Search Strategy
We have collected the eligible trials by searching the MEDLINE, EMBASE, Cochrane Central Register of Controlled Trials (CENTRAL), ASCO Abstracts, ESMO Abstracts, Wanfang Database, and CNKI up to October 2012. The Cochrane Highly Sensitive Search Strategy for identifying randomized controlled trials in MEDLINE (Ovid format) was used, as shown in Table 1. And the MEDLINE search strategy was adapted in other databases.
Table 1
Table 1
Search strategy for MEDLINE (Ovid format) used in this Meta-analysis.
All the randomized controlled trials on vandetanib for advanced NSCLC were collected and identified. All reference lists from trials selected by electronic searching to identify further relevant trials were scanned. We have also searched published abstracts from conference proceedings of the American Society for Clinical Oncology (ASCO) and the European Society for Medical Oncology (ESMO).
Inclusion Criteria
Eligibility criteria: (1) Type of participants: adults with previously treated or untreated locally advanced (stage IIIB) or metastatic (stage IV) NSCLC. (2) Type of study: studies had to be RCTs comparing the efficacy and safety profile of adding vandetanib to chemotherapy with single chemotherapy in patients with advanced NSCLC. This included the usage of any dosage and schedules of vandetanib as first or second line therapy. (4) Type of publication: All full papers on original data were included. Abstracts or unpublished data were also included if sufficient information on study design, characteristics of participants, interventions and outcomes was available and if full information and final results were confirmed by the first author.
Exclusion Criteria
We excluded quasi-randomized studies that were considered to possess insufficient quality. Cross-over studies were excluded in order to assess the overall treatment effect on survival.
Data Extraction and Quality Assessment
Two reviewers independently extracted the data from all included studies. Types of outcome measure included OS, PFS, ORR and toxicities. Only the most frequent events of toxicities were analyzed. We used the methods of summarizing hazard ratios (HRs) of time-to-event data (OS and PFS) provided by Jayne F Tierney et al. [9]. The HRs of time-to-event data (OS and PFS) were extracted from the original studies or accounted from the reported number of events and the corresponding p-value of the log-rank statistics, or by reading off survival curves. We assessed methodological quality of the studies using the Jadad score [10]. We graded each parameter of trial quality as full score (5), high score (≥3), and low score (≤2). We used the name of the first author and the year of publication of the article for identification.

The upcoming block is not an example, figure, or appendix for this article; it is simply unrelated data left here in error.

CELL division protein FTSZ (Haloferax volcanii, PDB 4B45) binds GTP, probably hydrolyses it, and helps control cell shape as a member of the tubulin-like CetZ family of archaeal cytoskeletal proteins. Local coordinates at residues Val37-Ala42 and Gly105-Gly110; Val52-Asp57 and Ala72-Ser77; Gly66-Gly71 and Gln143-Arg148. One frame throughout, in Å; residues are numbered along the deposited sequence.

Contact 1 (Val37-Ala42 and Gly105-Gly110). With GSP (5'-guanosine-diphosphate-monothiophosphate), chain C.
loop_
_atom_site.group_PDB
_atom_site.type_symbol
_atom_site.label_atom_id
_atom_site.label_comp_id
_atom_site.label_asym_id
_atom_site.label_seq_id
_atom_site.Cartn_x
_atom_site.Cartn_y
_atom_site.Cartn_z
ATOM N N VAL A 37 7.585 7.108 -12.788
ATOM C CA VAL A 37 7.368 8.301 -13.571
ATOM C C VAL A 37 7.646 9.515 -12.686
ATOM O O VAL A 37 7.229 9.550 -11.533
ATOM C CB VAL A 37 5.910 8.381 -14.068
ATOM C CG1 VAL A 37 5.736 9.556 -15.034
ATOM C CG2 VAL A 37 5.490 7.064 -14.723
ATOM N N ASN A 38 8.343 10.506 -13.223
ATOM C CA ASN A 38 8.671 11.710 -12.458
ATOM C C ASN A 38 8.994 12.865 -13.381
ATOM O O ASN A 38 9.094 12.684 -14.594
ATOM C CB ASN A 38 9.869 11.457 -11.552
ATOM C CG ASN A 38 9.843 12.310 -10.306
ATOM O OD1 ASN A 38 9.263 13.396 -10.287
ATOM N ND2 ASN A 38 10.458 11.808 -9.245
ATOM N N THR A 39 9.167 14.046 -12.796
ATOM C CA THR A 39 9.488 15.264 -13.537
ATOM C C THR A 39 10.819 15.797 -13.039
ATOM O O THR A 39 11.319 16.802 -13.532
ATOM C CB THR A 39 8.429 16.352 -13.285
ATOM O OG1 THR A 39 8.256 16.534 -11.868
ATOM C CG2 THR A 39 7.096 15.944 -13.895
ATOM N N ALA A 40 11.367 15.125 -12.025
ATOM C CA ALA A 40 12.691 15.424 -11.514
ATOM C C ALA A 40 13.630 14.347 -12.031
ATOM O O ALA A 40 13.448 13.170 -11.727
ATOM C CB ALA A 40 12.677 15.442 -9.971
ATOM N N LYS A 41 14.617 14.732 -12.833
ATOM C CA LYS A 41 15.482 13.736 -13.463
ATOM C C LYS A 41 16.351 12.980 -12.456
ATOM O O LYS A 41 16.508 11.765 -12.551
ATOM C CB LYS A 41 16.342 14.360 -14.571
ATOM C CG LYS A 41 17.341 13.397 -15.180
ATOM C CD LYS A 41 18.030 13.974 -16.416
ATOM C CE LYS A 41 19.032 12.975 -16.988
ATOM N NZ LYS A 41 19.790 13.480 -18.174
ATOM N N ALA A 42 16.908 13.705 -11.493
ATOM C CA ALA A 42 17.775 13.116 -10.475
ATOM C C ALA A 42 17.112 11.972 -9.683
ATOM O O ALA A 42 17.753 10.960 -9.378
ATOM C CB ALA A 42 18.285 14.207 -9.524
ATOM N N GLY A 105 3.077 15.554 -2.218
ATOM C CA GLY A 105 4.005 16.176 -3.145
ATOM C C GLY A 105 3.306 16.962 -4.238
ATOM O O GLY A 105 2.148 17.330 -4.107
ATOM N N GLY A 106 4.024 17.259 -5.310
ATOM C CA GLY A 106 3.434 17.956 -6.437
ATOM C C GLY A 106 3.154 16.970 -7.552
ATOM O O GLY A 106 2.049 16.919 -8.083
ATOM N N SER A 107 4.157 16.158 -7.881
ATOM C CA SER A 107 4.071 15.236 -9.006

Statistical Analysis
All meta-analysis were performed using Review Manager 5.1. Time-to-event outcomes were compared using a hazard ratio (HR). Dichotomous data were compared using a risk ratio (RR). 95% confidence intervals (CI) were calculated for each estimate and presented in forest plots. Statistical heterogeneity in the results of the trials was assessed by the chi-square test, and expressed by the I2 index, as provided by Higgins et al. [11]. The fixed-effect model weighted by the Mantel-Haenszel method was used. When considerable heterogeneity was found (p<0.1, or I2>50%), further analysis (subgroup analysis, sensitivity analysis or random-effect model) was performed to identify the potential cause.
Study Identification
Our systematic search screened 67 trials, and found 5 publications related to 5 randomized clinical trials (2,284 patients) that compared chemotherapy with or without vandetanib in patients with advanced NSCLC [12][16]. These 5 publications included 4 full papers [12][15] and 1 conference abstract from ASCO annual meeting [16]. Other potential eligible studies were single-armed or no chemotherapy combination and were therefore excluded. Three phase II [12], [13], [16] and two phase III [14], [15] trials were included. There was consistency by the reviewers on the identification of studies and the data extraction. The PRISMA Checklist and Flow Diagram for the studies was shown in PRISMA Checklist S1, PRISMA Flow Diagram S1 and Figure 1.